By J.R. Miller
It could not have been more than a few weeks or months after the day of Pentecost. The apostles were busy teaching the three thousand converts. They continued to attend the temple services, at least the daily hours of prayer. The first miracle was wrought in connection with one of these services.
Peter and John appear here together. They were close, personal friends. They were complements of each other--the one having what the other lacked. Peter was the speaker. John was the quiet apostle. It was at the hour of evening prayer that the two men were going up to the temple. They were going to offer worship--they had no thought, so far as we know, of any special ministry of their own--the miracle they performed was a piece of wayside ministry.
As the two men came near to the Beautiful Gate, a beggar was lying there. There probably were other beggars there who had come or had been brought by their friends to beg from the people. "Now a man crippled from birth was being carried to the temple gate called Beautiful, where he was put every day to beg from those going into the temple courts. When he saw Peter and John about to enter, he asked them for money."
As this man had been brought daily to this door, probably for many years, there is little doubt that he was there ofttimes when Jesus passed and repassed that same door. Probably he reached out his hand many time to Jesus, as He was passing the temple--but having no faith to ask for healing--he had remained unhealed all the while. So, year after year, multitudes of people lie unblessed and unhealed about the very gates of God's sanctuary, while Christ constantly passes by them. It is not enough to live near a church, even close by a church door. One may be lost even in such a favored position.
This first apostolic miracle was more than a miracle. It illustrated the work of the Church. The man who lay at the gate was helpless--he had been carried there. The unsaved cannot save themselves. The beggar saw Peter and John about to enter the temple and "asked them for money." He did not know that they were able to do something far better for him than to put a silver coin into his hand. So, continually, in our praying we ask for little things, bits of money, or bread, or some worldly things--not knowing, or not realizing, that there are infinitely better things which we might get. We are fooled by life's appearances. The things that we think are the most important things--are the least important. Bunyan tells of the man with the muck rake, gathering up the rubbish--but not seeing the crowns, which hung in shining beauty close above him.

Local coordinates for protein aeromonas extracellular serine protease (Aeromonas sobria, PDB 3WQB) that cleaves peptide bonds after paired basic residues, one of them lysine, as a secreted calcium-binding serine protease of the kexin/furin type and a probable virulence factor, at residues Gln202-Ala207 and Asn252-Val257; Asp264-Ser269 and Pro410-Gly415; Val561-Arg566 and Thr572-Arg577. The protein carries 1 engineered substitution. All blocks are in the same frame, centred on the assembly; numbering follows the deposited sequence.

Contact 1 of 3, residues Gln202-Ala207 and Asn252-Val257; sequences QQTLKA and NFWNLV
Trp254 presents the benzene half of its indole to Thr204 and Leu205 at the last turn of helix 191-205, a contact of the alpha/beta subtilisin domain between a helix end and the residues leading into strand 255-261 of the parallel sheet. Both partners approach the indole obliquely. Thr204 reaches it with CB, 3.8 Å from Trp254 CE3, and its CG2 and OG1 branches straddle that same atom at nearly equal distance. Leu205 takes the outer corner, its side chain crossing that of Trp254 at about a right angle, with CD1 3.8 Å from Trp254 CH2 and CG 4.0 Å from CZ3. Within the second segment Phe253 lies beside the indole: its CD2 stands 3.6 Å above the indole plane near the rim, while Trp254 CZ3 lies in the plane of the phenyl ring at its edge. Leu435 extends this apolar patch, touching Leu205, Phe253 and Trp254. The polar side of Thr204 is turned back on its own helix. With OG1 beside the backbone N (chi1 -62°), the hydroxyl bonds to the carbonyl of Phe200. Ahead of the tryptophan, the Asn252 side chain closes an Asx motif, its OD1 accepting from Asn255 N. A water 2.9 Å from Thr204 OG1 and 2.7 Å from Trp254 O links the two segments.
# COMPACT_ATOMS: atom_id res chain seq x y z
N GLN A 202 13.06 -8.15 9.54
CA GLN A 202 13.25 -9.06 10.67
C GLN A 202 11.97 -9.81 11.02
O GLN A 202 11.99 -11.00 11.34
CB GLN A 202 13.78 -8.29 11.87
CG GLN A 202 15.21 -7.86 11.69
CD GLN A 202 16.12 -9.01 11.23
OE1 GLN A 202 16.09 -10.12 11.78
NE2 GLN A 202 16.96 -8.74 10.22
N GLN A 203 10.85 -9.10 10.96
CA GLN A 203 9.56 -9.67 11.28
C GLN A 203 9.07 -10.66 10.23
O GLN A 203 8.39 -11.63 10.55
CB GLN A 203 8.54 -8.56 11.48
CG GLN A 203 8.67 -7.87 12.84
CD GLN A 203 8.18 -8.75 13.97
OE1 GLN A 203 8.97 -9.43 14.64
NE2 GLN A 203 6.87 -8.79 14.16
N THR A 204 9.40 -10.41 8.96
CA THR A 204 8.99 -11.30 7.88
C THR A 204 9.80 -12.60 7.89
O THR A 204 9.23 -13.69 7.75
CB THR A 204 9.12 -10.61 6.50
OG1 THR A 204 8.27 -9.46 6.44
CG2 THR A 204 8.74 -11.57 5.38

Many good people pay no heed to beggars. They do not give them a kindly look or a gracious word. How do you know who the beggar at your door may be? Of William Cullen Bryant it was said that he thought of every man he met, as an angel disguised, and treated him as such. Peter had a kindly heart. This man did not ask for healing. The miracle was not wrought in answer too his prayer--but the merciful thought had its origin in the heart of the apostle. So Christ looks upon us, sees our needs and pities us--even when we ask nothing of Him.
Notice, too, Peter's condescension and humility. He was not too fine a gentleman to stop and have a little talk with a lame beggar. He spoke gently to him. He did not forget that under those rags there beat a human heart whose feelings could be hurt by rudeness. It is certainly worthwhile for us to learn this one little lesson in passing. Even if we are finely dressed--we need not brush by a ragged beggar or poor man with disdain. We do not know who the person is. We do not know that wrapped up in that heap of wretchedness, is an immortal soul, which is capable of shining in heavenly glory. It may be one of God's children who sits there. At least it will do us no harm, in passing, to stop and say a kind word. We must not forget that Jesus said, "Inasmuch as you did it unto one of these my brethren, even these least--you did it unto me."
We may study the way Peter showed kindness to the beggar. There are a good many people who cannot give money to the needy--but they need not therefore do nothing. "Silver and gold have I none--but what I have--that give I you," said Peter. He was a poor man. He had left all to follow Christ. He had no money with him that day to give to any beggar, and he might have heaved a sigh, dropped a tear, and then passed on to his evening prayers. But that was not what Peter did. He did not conclude that because he had no money with him, therefore he could not do anything for the poor man. He would give what he had to give.